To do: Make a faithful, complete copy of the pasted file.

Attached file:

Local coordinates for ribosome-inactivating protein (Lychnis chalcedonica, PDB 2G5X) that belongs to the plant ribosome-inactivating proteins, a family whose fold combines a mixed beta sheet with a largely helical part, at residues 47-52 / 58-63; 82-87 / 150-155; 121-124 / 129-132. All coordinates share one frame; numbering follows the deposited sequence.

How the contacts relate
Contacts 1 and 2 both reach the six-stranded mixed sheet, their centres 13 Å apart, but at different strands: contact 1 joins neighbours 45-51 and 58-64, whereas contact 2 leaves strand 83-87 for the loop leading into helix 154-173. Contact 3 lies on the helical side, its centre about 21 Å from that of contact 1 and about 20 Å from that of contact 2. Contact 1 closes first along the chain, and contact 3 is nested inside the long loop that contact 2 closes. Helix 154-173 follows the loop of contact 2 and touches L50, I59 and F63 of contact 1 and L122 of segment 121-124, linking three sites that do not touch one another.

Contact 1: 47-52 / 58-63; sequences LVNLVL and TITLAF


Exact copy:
Local coordinates for ribosome-inactivating protein (Lychnis chalcedonica, PDB 2G5X) that belongs to the plant ribosome-inactivating proteins, a family whose fold combines a mixed beta sheet with a largely helical part, at residues 47-52 / 58-63; 82-87 / 150-155; 121-124 / 129-132. All coordinates share one frame; numbering follows the deposited sequence.

How the contacts relate
Contacts 1 and 2 both reach the six-stranded mixed sheet, their centres 13 Å apart, but at different strands: contact 1 joins neighbours 45-51 and 58-64, whereas contact 2 leaves strand 83-87 for the loop leading into helix 154-173. Contact 3 lies on the helical side, its centre about 21 Å from that of contact 1 and about 20 Å from that of contact 2. Contact 1 closes first along the chain, and contact 3 is nested inside the long loop that contact 2 closes. Helix 154-173 follows the loop of contact 2 and touches L50, I59 and F63 of contact 1 and L122 of segment 121-124, linking three sites that do not touch one another.

Contact 1: 47-52 / 58-63; sequences LVNLVL and TITLAF